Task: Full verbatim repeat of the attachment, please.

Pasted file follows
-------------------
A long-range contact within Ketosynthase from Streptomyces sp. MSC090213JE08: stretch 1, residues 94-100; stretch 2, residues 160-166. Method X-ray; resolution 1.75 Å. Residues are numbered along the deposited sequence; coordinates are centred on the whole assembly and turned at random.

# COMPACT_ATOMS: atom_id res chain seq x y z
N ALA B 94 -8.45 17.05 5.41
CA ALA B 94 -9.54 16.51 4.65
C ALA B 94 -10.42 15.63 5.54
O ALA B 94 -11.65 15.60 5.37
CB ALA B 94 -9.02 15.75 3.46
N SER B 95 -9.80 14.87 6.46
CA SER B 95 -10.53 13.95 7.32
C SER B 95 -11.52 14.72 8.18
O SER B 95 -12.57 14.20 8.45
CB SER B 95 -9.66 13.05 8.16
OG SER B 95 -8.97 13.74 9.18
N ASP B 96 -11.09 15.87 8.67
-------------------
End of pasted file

A long-range contact within Ketosynthase from Streptomyces sp. MSC090213JE08: stretch 1, residues 94-100; stretch 2, residues 160-166. Method X-ray; resolution 1.75 Å. Residues are numbered along the deposited sequence; coordinates are centred on the whole assembly and turned at random.

# COMPACT_ATOMS: atom_id res chain seq x y z
N ALA B 94 -8.45 17.05 5.41
CA ALA B 94 -9.54 16.51 4.65
C ALA B 94 -10.42 15.63 5.54
O ALA B 94 -11.65 15.60 5.37
CB ALA B 94 -9.02 15.75 3.46
N SER B 95 -9.80 14.87 6.46
CA SER B 95 -10.53 13.95 7.32
C SER B 95 -11.52 14.72 8.18
O SER B 95 -12.57 14.20 8.45
CB SER B 95 -9.66 13.05 8.16
OG SER B 95 -8.97 13.74 9.18
N ASP B 96 -11.09 15.87 8.67